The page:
Adaptation to different salinities can drive and maintain divergence between populations of aquatic organisms. Anadromous and stream ecotypes of threespine stickleback (Gasterosteus aculeatus) are an excellent model to explore the genetic mechanisms underlying osmoregulation divergence. Using a parapatric pair of anadromous and stream stickleback ecotypes, we employed an integrated genomic approach to identify candidate genes important for adaptation to different salinity environments. Quantitative trait loci (QTL) mapping of plasma sodium concentrations under a seawater challenge experiment identified a significant QTL on chromosome 16. To identify candidate genes within this QTL, we first conducted RNA-seq and microarray analysis on gill tissue to find ecotypic differences in gene expression that were associated with plasma Na+ levels. This resulted in the identification of ten candidate genes. Quantitative PCR analysis on gill tissue of additional Japanese stickleback populations revealed that the majority of the candidate genes showed parallel divergence in expression levels. Second, we conducted whole-genome sequencing and found five genes that are predicted to have functionally important amino acid substitutions. Finally, we conducted genome scan analysis and found that eight of these candidate genes were located in genomic islands of high differentiation, suggesting that they may be under divergent selection. The candidate genes included those involved in ATP synthesis and hormonal signalling, whose expression or amino acid changes may underlie the variation in salinity tolerance. Further functional molecular analysis of these genes will reveal the causative genetic and genomic changes underlying divergent adaptation.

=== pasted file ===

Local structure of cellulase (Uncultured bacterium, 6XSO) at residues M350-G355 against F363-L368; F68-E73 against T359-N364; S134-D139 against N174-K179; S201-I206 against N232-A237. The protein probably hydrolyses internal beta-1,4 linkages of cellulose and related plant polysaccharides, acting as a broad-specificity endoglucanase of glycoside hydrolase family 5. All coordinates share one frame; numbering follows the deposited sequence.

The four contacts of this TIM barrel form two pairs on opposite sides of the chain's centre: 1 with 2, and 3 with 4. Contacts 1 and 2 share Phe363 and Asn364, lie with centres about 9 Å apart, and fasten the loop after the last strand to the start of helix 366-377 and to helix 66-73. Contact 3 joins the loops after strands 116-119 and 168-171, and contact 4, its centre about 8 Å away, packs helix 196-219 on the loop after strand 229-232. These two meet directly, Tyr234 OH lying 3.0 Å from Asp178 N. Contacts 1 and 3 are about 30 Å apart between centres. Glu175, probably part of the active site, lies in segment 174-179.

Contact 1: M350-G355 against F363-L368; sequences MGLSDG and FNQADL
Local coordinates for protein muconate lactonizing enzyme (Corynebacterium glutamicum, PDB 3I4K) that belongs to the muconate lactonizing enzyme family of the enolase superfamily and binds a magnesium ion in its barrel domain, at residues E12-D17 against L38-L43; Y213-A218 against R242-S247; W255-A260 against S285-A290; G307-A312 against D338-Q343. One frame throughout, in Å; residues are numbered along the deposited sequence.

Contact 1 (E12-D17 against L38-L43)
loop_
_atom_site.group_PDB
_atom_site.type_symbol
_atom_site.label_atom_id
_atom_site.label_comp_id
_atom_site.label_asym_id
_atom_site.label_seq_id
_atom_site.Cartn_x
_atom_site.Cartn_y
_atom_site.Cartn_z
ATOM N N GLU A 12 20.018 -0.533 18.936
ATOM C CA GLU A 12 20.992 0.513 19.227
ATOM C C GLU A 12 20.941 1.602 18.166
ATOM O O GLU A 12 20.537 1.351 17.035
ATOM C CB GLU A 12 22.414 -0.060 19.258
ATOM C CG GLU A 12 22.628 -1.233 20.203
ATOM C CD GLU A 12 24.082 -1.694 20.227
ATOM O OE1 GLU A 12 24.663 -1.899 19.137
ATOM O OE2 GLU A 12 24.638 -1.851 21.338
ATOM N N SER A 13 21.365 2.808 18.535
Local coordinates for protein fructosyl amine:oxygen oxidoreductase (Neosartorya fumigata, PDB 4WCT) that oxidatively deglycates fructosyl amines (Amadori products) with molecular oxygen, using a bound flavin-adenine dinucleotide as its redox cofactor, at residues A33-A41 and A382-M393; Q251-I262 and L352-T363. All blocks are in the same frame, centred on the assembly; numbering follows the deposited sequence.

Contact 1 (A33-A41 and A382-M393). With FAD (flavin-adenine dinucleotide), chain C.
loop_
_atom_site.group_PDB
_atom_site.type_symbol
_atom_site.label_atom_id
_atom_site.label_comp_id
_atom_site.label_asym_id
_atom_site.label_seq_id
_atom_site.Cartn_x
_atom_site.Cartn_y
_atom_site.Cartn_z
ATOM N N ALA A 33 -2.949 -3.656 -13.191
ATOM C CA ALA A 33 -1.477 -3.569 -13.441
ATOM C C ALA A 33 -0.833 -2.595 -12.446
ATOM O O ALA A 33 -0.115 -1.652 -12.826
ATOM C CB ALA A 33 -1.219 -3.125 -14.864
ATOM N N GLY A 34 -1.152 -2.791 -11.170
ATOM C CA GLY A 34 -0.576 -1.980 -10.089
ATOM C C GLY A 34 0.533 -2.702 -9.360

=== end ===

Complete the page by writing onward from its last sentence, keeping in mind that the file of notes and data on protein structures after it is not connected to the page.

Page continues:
- F differentiation